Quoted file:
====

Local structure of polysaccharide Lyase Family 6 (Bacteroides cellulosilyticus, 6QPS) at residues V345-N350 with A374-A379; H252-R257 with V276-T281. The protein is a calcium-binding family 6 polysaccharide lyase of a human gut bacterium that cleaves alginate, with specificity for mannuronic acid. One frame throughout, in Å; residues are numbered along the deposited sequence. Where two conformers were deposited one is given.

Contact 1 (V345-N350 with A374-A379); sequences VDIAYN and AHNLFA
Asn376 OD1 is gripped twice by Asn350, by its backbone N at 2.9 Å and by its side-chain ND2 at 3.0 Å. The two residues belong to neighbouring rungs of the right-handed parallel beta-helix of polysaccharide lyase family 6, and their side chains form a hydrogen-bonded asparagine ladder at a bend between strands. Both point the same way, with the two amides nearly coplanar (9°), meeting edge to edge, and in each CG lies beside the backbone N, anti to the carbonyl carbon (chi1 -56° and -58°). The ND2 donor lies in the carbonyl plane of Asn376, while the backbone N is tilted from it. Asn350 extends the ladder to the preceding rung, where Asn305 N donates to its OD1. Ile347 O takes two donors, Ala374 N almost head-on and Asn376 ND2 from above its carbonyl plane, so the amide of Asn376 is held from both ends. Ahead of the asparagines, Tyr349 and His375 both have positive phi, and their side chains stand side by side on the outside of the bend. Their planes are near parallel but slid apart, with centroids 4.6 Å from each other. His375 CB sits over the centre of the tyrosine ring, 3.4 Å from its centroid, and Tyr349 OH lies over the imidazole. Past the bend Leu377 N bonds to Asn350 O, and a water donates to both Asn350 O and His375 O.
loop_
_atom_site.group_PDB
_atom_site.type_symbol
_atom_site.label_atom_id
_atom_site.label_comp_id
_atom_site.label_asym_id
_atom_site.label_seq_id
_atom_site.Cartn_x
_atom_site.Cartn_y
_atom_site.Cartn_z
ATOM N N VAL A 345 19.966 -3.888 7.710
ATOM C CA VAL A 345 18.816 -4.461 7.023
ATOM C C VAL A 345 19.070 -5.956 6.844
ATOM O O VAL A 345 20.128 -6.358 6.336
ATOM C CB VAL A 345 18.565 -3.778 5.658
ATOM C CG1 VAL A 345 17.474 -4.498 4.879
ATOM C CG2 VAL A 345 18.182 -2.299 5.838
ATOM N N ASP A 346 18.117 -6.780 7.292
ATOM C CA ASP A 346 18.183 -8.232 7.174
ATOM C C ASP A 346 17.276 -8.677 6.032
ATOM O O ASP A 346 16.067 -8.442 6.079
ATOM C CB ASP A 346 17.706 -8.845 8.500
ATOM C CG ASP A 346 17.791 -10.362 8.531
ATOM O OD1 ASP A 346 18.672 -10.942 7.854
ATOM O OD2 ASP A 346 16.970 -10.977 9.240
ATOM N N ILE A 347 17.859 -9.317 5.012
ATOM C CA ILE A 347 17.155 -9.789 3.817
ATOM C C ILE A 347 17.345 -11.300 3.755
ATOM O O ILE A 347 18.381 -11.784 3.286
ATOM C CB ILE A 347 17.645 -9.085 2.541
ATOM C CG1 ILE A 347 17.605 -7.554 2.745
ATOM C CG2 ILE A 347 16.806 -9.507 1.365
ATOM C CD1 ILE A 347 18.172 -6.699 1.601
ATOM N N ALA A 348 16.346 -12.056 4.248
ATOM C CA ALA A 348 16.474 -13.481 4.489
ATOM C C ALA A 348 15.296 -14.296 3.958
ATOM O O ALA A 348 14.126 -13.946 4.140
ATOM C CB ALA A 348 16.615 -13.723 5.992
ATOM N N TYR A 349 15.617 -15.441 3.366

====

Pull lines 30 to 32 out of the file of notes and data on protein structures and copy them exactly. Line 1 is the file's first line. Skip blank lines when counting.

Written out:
ATOM C CA ILE A 347 17.155 -9.789 3.817
ATOM C C ILE A 347 17.345 -11.300 3.755
ATOM O O ILE A 347 18.381 -11.784 3.286